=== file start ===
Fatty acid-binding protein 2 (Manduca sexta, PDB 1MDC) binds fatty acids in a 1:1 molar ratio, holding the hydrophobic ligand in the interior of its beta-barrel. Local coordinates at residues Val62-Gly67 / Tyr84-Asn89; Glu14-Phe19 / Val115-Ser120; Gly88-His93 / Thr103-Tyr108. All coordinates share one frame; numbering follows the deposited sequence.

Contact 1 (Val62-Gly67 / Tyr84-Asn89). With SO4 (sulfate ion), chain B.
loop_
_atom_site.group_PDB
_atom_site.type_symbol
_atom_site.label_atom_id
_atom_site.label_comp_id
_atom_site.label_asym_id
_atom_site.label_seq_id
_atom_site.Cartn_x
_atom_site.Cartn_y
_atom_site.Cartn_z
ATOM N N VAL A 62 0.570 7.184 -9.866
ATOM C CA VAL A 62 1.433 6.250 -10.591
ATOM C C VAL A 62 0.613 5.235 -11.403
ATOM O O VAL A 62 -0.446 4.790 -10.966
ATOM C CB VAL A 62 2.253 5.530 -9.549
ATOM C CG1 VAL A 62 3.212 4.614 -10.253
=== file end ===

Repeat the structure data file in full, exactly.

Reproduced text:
Fatty acid-binding protein 2 (Manduca sexta, PDB 1MDC) binds fatty acids in a 1:1 molar ratio, holding the hydrophobic ligand in the interior of its beta-barrel. Local coordinates at residues Val62-Gly67 / Tyr84-Asn89; Glu14-Phe19 / Val115-Ser120; Gly88-His93 / Thr103-Tyr108. All coordinates share one frame; numbering follows the deposited sequence.

Contact 1 (Val62-Gly67 / Tyr84-Asn89). With SO4 (sulfate ion), chain B.
loop_
_atom_site.group_PDB
_atom_site.type_symbol
_atom_site.label_atom_id
_atom_site.label_comp_id
_atom_site.label_asym_id
_atom_site.label_seq_id
_atom_site.Cartn_x
_atom_site.Cartn_y
_atom_site.Cartn_z
ATOM N N VAL A 62 0.570 7.184 -9.866
ATOM C CA VAL A 62 1.433 6.250 -10.591
ATOM C C VAL A 62 0.613 5.235 -11.403
ATOM O O VAL A 62 -0.446 4.790 -10.966
ATOM C CB VAL A 62 2.253 5.530 -9.549
ATOM C CG1 VAL A 62 3.212 4.614 -10.253